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Korean Won Climbs, Bonds Fall on IMF Forecast, Spain

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April 24 (Bloomberg) -- South Korea’s won fell to its lowest level in almost two weeks as political shifts in Europe fanned concern the region’s debt crisis will worsen. Government bonds were little changed.

Dutch Prime Minister Mark Rutte offered to resign yesterday after struggling to clinch an austerity deal. French President Nicolas Sarkozy lost the first round of his re-election bid as the anti-euro National Front won a record share of the vote. Foreign investors sold $761 million more Korean shares than they bought this month through yesterday, exchange data show.

“There is a cycle as to how sensitive investors are to Europe’s problems, and it seems the market is more reactive of late,” said Ryu Kyungwon, a Seoul-based currency trader for the Bank of New York Mellon. “With overseas investors net sellers of Korean stocks, we see more demand for dollars as they repatriate funds.”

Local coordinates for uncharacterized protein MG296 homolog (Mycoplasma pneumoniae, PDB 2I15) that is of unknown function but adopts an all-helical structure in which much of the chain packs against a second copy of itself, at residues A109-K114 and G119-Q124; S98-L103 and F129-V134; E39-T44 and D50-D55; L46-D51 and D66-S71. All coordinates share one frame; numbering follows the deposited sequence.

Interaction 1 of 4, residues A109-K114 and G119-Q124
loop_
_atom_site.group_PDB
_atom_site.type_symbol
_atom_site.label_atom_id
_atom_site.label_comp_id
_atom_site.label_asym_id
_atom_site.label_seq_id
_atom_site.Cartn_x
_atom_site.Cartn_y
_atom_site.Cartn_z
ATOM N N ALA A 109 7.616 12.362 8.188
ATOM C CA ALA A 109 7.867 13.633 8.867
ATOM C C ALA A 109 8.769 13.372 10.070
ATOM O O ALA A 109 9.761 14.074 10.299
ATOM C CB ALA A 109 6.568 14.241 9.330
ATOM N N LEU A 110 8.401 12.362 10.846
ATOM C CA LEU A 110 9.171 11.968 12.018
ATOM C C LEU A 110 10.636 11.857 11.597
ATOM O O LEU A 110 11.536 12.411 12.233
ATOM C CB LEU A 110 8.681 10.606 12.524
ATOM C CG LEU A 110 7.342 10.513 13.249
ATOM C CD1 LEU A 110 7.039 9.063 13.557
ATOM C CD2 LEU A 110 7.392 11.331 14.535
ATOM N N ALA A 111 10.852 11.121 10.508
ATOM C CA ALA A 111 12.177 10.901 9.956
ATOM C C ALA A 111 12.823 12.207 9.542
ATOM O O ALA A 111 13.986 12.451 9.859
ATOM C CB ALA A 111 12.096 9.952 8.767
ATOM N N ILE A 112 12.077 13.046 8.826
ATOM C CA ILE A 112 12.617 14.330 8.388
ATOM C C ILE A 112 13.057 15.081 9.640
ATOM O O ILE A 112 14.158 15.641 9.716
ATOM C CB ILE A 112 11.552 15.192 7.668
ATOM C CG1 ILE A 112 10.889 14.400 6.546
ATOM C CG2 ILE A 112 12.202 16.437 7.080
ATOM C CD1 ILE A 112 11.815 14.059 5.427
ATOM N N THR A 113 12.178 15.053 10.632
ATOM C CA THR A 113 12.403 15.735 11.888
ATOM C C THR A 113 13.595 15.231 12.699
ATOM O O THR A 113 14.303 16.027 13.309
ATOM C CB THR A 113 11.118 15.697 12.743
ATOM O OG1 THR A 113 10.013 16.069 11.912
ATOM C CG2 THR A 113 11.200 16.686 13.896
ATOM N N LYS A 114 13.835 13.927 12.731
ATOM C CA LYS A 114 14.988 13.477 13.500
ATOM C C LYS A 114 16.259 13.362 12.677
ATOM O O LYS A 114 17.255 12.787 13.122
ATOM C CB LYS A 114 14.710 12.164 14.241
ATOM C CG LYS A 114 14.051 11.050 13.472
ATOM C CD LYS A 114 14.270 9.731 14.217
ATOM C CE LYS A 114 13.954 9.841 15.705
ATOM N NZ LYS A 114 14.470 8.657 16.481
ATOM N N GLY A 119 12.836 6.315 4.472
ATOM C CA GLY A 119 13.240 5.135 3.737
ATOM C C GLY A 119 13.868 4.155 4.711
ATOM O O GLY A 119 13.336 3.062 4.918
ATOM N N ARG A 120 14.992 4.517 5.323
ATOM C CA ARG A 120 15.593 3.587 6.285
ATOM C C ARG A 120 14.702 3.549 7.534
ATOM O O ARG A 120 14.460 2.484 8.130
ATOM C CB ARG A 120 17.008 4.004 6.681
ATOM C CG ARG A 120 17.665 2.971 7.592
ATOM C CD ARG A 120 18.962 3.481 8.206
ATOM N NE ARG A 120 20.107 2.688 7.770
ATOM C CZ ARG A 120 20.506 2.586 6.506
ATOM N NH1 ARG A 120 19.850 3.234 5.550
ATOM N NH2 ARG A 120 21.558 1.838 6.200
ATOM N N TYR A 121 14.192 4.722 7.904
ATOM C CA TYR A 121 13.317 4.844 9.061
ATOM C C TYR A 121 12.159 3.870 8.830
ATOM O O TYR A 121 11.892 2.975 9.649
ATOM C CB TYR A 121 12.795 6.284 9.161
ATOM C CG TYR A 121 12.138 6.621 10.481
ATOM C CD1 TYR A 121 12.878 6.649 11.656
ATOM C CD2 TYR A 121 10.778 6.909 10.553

The won declined 0.1 percent to close at 1,140.80 per dollar in Seoul, according to data compiled by Bloomberg. The currency touched 1,143.00 earlier, the weakest since April 12.

Exporters may sell dollars as the end of the month nears and investors will be on alert for possible intervention to support the won at levels weaker than 1,140 per dollar, Hong Seok Chan, a Seoul-based currency analyst at Daeshin Economy Research Institute wrote in today’s report.

One-month implied volatility for the won, a measure of exchange-rate swings used to price options, fell nine basis points, or 0.09 percentage point, to 7.75 percent.

North Korea

A North Korean special action squad will turn South’s President Lee Myung Bak and his government into ashes within three to four minutes using “unprecedented peculiar means and methods of our own style,” the communist regime’s military said in a statement carried by its official Korean Central News Agency yesterday, without giving further details. North Korea regularly threatens attacks on South Korea and its government.

The yield on South Korea’s 3.25 percent bonds due December 2014 was little changed at 3.47 percent, Korea Exchange Inc. prices show. Three-year debt futures slid 0.01 to 104.12 and the one-year interest-rate swap was steady at 3.50 percent.

To contact the reporter on this story: Jiyeun Lee in Seoul at jlee1029@bloomberg.net

To contact the editor responsible for this story: Sandy Hendry at shendry@bloomberg.net

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